She smiled sweetly, her fingers brushing mine, and my breath caught, heart swelled.
But the smile was mere politeness, the contact accidental as she held the door open and I moved to take it. She didn’t know who I was, didn’t know I loved her, would never, ever know.
Maria is inspired by everyday events, and odd coincidences. She’s excited for the time she’s able to high-five people again.
This is not a bar. This is not a place
to linger. People come and go
rather quickly. Usually
they’re in a hurry. Occasionally,
one might require
a moment to recalibrate,
to adjust to sudden loss,
the vanishing of someone
very dear, very special.
Before resettling into
stabilized day-to-day sorrow.
Bob Thurber is the author of six books. Regarded as a master of Flash and Micro Fiction, his work has appeared in Esquire and other magazines, been anthologized 60 times, received a long list of awards, and been utilized in schools and colleges throughout the world. He resides in Massachusetts. Visit his website at BobThurber.net.
“April ’68, I was cooking in a dive in Dubuque.
“The boss put up a sign: “Closed in Memory”. We all sat in the back, cursing, crying, hugging each other. Someone found a bottle, rum, to make the coffee go down better. He paid us regular for that day, too.”
Tony Press tries to pay attention. Sometimes. His collection CROSSING THE LINES (Big Table) can be found; indeed, he has several copies ready for mailing.
I let the tears fall. Years in that house… So many memories. Pictures that hung on the wall my entire life. Gone. Emptied out; packed up; now just boxes. Granddad’s gone. Grandma’s in a nursing home. Just an address now.
Still this place holds me, locked deep within my soul.
Alyce Clark is adjusting to sheltering in place, practicing social distancing when shopping for essentials… and truly missing her grandmother.
She grappled with the creature – bulky, clawed – for only a matter of minutes before its eyes lit up with recognition. It turned and softly padded away. She watched it recede as the sun crept through the blind then got up to check it had gone. She spoke the mantra victoriously.
Veronica Barnsley’s writing has been published in Brittle Star and Like the Wind. She’s enjoying having a go at microfiction.
The suit was too tight.
There was no air, his mouth dry like sandpaper.
The press looked at him like he had done something wrong, taking pictures and writing notes for headlines he could not respond to.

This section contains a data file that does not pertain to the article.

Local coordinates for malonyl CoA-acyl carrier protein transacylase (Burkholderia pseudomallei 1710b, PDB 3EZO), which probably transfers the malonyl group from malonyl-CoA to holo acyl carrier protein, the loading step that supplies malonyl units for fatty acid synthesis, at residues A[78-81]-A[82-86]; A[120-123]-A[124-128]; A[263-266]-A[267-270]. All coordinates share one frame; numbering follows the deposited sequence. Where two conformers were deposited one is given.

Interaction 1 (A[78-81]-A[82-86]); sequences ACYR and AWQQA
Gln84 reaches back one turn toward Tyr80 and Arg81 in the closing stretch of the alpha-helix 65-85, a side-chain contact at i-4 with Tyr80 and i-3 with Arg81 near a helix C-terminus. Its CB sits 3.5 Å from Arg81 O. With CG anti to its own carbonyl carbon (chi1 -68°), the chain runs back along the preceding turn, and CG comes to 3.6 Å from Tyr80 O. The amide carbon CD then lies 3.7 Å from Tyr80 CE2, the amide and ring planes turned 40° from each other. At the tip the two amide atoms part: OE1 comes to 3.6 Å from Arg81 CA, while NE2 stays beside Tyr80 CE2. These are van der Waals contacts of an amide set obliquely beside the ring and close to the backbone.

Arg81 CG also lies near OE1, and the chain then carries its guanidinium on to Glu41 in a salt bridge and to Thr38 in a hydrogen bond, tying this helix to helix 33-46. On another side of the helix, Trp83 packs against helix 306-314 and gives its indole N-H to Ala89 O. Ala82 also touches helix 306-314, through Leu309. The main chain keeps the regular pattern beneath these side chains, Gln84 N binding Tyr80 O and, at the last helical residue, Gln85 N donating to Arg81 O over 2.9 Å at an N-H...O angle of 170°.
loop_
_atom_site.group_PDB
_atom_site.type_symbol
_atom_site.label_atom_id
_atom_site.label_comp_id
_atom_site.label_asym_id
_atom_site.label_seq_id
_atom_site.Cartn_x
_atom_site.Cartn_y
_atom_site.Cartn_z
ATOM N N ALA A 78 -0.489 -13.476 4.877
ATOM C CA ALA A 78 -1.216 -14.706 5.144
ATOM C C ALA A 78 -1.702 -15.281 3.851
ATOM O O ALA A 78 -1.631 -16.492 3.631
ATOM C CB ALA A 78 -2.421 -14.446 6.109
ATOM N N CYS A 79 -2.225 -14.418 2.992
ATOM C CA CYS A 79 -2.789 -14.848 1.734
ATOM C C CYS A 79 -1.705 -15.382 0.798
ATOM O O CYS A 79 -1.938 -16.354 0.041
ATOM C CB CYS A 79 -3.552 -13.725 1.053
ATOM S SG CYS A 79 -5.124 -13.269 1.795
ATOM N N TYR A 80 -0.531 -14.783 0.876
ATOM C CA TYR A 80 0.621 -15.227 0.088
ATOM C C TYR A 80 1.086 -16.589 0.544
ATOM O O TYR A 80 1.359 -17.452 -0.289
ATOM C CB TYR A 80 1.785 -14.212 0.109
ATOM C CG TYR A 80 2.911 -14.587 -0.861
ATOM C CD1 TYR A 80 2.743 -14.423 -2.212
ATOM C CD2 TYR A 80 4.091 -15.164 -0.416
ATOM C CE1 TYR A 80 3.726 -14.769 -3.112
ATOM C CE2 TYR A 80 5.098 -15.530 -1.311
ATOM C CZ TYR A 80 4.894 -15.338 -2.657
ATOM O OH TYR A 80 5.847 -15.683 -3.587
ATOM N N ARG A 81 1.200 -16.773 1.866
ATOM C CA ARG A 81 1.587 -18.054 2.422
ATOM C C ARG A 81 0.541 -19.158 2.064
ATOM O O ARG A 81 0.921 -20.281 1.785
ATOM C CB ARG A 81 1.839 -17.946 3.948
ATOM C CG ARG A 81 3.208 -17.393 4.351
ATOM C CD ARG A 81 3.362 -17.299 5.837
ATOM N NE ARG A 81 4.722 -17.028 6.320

But he knew that when he got there, he wouldn’t have to care.
Dominic Bond has tried to write poetry among other things and have been published online on and in print in Driftwood Press, Poetry Birmingham and Kallisto Gaia magazines.
The first blossom
On my winter squash
Lacking a male,
She will fade,
And her fruit will fail.
Still, she opens in beauty
Under the sun
And offers her grace
To the day.
So too may we all;
And that is quite enough.
Casey Laine comes from a long line of talkative women. She works as Fantasy Editor at Cosmic Roots and Eldritch Shores, and publishes an annual anthology of fiction and poetry for her writing group, Writers Assembled. In her spare time, she chases butterflies with her camera. Find her at Facebook, Cosmic Roots and Eldritch Shores, and Amazon.
Three years had passed since the virus lockdown, and she ached to go outside.
Every morning she put on her shoes, only to turn back at the doorstep.
Still not safe, she thought, though the media said otherwise. What if she walked into a deep cough or an explosive sneeze?
Debbi Antebi (@debbisland) lives in London, UK, with her husband and books.
She finished the jigsaw. Broke it up. Knitted a scarf. Unpicked it.
Life goes on and on and on, whether she wants it to or not. She doesn’t. She wants to jump into infinity, close her eyes, close her mind, close the box.
She opens it. Fits two pieces together.
Daniel Clark is a writer who dabbles in many forms and styles. His micro fiction has been published on 101words.org and is forthcoming in Dreams Walking.
Hillock – Lingering glances at waitress. Your phone number secretly scrawled on the bill.
Bridge – Flowers, expensive dinners. Breathless streams of fragile promises.
Church With Spire – Expected. Drunken proposals, forgotten by morning.
Mountain – Personal trainer, more than once, while I was pregnant.
Quarry – Pit. The deep, dark realisation you’d never cared.
Jo Withers writes short fiction from her home in South Australia. Recent work appears in Reflex Fiction, NFFD Anthology and Best Microfictions 2020.